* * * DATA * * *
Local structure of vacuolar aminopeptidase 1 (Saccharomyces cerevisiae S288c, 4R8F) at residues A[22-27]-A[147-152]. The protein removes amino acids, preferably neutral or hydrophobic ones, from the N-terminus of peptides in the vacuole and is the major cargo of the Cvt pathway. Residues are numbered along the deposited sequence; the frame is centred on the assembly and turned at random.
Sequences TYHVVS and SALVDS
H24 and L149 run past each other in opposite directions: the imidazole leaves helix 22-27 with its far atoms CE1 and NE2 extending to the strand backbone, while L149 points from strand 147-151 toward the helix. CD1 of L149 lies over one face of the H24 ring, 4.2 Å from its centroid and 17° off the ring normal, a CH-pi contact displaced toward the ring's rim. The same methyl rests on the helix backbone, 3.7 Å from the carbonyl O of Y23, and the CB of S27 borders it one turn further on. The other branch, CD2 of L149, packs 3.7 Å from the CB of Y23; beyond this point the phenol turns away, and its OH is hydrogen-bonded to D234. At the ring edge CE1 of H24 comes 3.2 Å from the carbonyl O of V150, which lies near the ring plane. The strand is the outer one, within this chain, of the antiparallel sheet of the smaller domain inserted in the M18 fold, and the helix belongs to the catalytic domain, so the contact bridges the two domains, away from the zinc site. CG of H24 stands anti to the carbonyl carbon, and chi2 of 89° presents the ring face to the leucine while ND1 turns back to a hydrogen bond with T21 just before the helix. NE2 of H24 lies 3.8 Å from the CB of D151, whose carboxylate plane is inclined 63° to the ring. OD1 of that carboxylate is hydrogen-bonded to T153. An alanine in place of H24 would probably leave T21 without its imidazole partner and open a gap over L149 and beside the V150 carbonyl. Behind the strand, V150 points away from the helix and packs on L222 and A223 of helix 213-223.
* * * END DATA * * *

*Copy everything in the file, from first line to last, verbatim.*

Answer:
Local structure of vacuolar aminopeptidase 1 (Saccharomyces cerevisiae S288c, 4R8F) at residues A[22-27]-A[147-152]. The protein removes amino acids, preferably neutral or hydrophobic ones, from the N-terminus of peptides in the vacuole and is the major cargo of the Cvt pathway. Residues are numbered along the deposited sequence; the frame is centred on the assembly and turned at random.
Sequences TYHVVS and SALVDS
H24 and L149 run past each other in opposite directions: the imidazole leaves helix 22-27 with its far atoms CE1 and NE2 extending to the strand backbone, while L149 points from strand 147-151 toward the helix. CD1 of L149 lies over one face of the H24 ring, 4.2 Å from its centroid and 17° off the ring normal, a CH-pi contact displaced toward the ring's rim. The same methyl rests on the helix backbone, 3.7 Å from the carbonyl O of Y23, and the CB of S27 borders it one turn further on. The other branch, CD2 of L149, packs 3.7 Å from the CB of Y23; beyond this point the phenol turns away, and its OH is hydrogen-bonded to D234. At the ring edge CE1 of H24 comes 3.2 Å from the carbonyl O of V150, which lies near the ring plane. The strand is the outer one, within this chain, of the antiparallel sheet of the smaller domain inserted in the M18 fold, and the helix belongs to the catalytic domain, so the contact bridges the two domains, away from the zinc site. CG of H24 stands anti to the carbonyl carbon, and chi2 of 89° presents the ring face to the leucine while ND1 turns back to a hydrogen bond with T21 just before the helix. NE2 of H24 lies 3.8 Å from the CB of D151, whose carboxylate plane is inclined 63° to the ring. OD1 of that carboxylate is hydrogen-bonded to T153. An alanine in place of H24 would probably leave T21 without its imidazole partner and open a gap over L149 and beside the V150 carbonyl. Behind the strand, V150 points away from the helix and packs on L222 and A223 of helix 213-223.